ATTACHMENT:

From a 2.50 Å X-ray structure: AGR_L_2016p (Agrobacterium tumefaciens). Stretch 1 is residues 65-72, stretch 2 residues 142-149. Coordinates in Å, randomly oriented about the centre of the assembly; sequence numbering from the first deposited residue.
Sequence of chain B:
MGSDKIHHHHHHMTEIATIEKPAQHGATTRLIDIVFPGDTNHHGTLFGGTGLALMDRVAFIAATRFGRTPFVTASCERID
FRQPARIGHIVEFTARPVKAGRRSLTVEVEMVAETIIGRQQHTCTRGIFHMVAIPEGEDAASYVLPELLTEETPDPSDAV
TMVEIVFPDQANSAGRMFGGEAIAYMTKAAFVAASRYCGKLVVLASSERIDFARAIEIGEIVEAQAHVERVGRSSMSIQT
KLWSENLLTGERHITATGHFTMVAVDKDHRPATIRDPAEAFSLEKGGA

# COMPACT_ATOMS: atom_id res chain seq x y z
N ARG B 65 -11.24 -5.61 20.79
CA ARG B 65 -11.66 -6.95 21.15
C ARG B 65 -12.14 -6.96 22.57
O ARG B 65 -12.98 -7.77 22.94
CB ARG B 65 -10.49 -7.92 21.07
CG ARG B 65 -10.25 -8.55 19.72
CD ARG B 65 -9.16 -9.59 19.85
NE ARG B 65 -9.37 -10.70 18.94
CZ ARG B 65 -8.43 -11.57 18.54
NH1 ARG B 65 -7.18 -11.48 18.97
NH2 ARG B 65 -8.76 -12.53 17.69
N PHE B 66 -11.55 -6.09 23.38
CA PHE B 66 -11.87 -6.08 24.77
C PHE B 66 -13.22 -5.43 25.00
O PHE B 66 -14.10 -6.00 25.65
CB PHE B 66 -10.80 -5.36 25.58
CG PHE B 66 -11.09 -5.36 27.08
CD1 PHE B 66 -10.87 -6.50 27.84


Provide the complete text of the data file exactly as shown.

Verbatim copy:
From a 2.50 Å X-ray structure: AGR_L_2016p (Agrobacterium tumefaciens). Stretch 1 is residues 65-72, stretch 2 residues 142-149. Coordinates in Å, randomly oriented about the centre of the assembly; sequence numbering from the first deposited residue.
Sequence of chain B:
MGSDKIHHHHHHMTEIATIEKPAQHGATTRLIDIVFPGDTNHHGTLFGGTGLALMDRVAFIAATRFGRTPFVTASCERID
FRQPARIGHIVEFTARPVKAGRRSLTVEVEMVAETIIGRQQHTCTRGIFHMVAIPEGEDAASYVLPELLTEETPDPSDAV
TMVEIVFPDQANSAGRMFGGEAIAYMTKAAFVAASRYCGKLVVLASSERIDFARAIEIGEIVEAQAHVERVGRSSMSIQT
KLWSENLLTGERHITATGHFTMVAVDKDHRPATIRDPAEAFSLEKGGA

# COMPACT_ATOMS: atom_id res chain seq x y z
N ARG B 65 -11.24 -5.61 20.79
CA ARG B 65 -11.66 -6.95 21.15
C ARG B 65 -12.14 -6.96 22.57
O ARG B 65 -12.98 -7.77 22.94
CB ARG B 65 -10.49 -7.92 21.07
CG ARG B 65 -10.25 -8.55 19.72
CD ARG B 65 -9.16 -9.59 19.85
NE ARG B 65 -9.37 -10.70 18.94
CZ ARG B 65 -8.43 -11.57 18.54
NH1 ARG B 65 -7.18 -11.48 18.97
NH2 ARG B 65 -8.76 -12.53 17.69
N PHE B 66 -11.55 -6.09 23.38
CA PHE B 66 -11.87 -6.08 24.77
C PHE B 66 -13.22 -5.43 25.00
O PHE B 66 -14.10 -6.00 25.65
CB PHE B 66 -10.80 -5.36 25.58
CG PHE B 66 -11.09 -5.36 27.08
CD1 PHE B 66 -10.87 -6.50 27.84